FINDING CALM… IN YOUR HOME

On a cold evening, I had a lengthy conversation with my wife about how to stay focused during hard times.  We agreed that it’s easy to get overwhelmed by so many external forces that we have no control over… like this current pandemic that’s literally halted the world. 

Being confined helps us to better understand the purpose of our homes. We now see that our interiors are not only for living but an essential space to find calm.

Calm is not like a passion where clarity, drive, and determination are the fundamentals for succeeding.  Calm is finding a space to trust that reflects your personal memories of strength and wellbeing.

Calm is by far holds greater importance during times of despair.  Calm is remembering the peaceful moments that attribute to your happiness and positive outlook. 

My calm moments are the times I spent growing up in Australia. My connection to nature and to family celebrations are the building blocks to my memories associated to specific colors like this aqua sea blue color.

My regular morning walks at Grange Beach – my home in South Australia. My relationship with weathered wood and white trim comes from memories of this jetty.

My theory of Human Sense Connectivity explores the relationship between memories and external influences (see previous blog on Human Sense Connectivity).  Therefore, the initial stage of design should focus on personal experiences and lifestyle.

The first steps to finding meaning within your interiors are to start isolating your thoughts and start filtering the memories that have had a positive impact.  These flashbacks become the roadmap to your style and design direction.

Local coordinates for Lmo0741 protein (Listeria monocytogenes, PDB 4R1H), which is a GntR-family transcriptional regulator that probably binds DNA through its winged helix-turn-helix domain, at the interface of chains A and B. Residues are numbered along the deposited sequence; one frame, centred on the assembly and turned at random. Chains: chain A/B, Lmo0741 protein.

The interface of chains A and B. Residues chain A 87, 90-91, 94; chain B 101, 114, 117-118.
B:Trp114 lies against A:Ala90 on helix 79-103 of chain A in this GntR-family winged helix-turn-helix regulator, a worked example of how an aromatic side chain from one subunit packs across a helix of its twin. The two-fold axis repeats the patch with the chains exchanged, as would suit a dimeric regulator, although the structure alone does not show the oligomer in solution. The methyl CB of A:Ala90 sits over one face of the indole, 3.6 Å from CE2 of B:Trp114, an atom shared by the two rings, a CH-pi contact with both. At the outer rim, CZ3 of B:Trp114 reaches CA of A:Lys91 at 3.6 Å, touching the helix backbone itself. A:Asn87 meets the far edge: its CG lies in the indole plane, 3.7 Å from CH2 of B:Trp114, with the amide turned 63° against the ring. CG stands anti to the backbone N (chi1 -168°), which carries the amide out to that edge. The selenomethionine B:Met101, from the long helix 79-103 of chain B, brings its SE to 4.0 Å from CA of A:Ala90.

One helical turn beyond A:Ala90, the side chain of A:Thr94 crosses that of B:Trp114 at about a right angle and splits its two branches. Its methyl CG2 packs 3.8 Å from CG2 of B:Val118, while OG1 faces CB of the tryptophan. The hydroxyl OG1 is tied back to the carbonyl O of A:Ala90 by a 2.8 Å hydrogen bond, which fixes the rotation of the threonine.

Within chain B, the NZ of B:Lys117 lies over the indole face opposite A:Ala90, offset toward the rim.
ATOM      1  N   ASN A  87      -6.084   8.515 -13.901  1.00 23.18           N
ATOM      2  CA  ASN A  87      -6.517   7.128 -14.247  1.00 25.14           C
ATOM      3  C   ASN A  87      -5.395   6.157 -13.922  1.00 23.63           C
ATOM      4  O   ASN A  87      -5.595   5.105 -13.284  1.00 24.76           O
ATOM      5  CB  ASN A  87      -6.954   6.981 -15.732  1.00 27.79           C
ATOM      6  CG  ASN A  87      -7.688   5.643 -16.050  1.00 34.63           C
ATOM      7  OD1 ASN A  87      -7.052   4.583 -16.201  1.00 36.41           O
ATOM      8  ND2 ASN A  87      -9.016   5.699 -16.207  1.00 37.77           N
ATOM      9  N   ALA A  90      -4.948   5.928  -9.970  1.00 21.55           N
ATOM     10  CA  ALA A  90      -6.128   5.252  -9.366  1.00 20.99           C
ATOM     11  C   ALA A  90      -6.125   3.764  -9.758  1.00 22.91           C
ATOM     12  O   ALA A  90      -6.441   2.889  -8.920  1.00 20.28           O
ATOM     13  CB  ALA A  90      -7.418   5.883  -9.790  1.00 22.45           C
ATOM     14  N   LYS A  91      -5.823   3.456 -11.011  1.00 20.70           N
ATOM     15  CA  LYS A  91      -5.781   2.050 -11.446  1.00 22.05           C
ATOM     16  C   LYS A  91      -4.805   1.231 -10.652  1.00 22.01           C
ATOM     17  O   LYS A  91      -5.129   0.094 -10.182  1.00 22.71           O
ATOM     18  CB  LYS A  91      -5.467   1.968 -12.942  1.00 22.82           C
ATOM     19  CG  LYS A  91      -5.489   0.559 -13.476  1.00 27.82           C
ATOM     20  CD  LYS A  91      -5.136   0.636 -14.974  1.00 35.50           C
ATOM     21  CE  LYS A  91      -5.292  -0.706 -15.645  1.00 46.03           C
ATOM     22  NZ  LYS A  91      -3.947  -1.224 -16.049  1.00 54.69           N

If you are fortunate to design your home from the initial programming phase, it is important to accumulate enough details that will help you move forward into the next phase. The preliminary design phase begins the filtering process of materials and to start emphasizing the balance of color and contrast of texture.

Having room to breathe does not mean you need more square footage. You need to prioritize the efficiencies of each room and how your organize objects and furniture. I typically visualize each space before I decide on a design direction. Having floor plans and elevations are a great source to help visualize.

Kitchen rending of Design Elemental Studio’s Show Home in Northern Michigan. Larger windows and bi-fold sliding glass doors are a key feature to the indoor and outdoor living spaces.

Having a courtyard is the new backyard. I grew up in Australia but my family was from Italy. I remember the courtyards in Italy that allowed for neighbors to gather and for children to play. My concept of this courtyard will be accessed by the kitchen and dining room for entertainment.

I will be using large slab porcelain tile for the flooring in the entertainment spaces and hardwood flooring in the living spaces. The tile will then flow into the outside courtyards to obtain consistency between spaces. The holistic combination of stone and wood represents nature and a connection to the environment. The horizontal surfaces are reflective and neutral. A wood ceiling provides a balance to the neutral tones.

First impression is everything, so having a strong looking corridor and a front entrance will then be the catalyst of the remaining spaces.

Bathrooms are very personal. Tile plays such an important factor to the design which is why Design Elemental Studio has an exclusive range of porcelain tile available for our homes.

Changing the way we think about our interiors

Designing your space is a process and requires a mentor who can retrieve information from your memories to build a more meaningful and impactful solution to your home. It’s not just about the aesthetic appeal but how you find calm amongst a hectic and consuming world. This is a new approach to design and an assertive process to build a sustainable and efficient luxury lifestyle.

My daughter and I spending time with our Aussie family in Florence, Italy 2019

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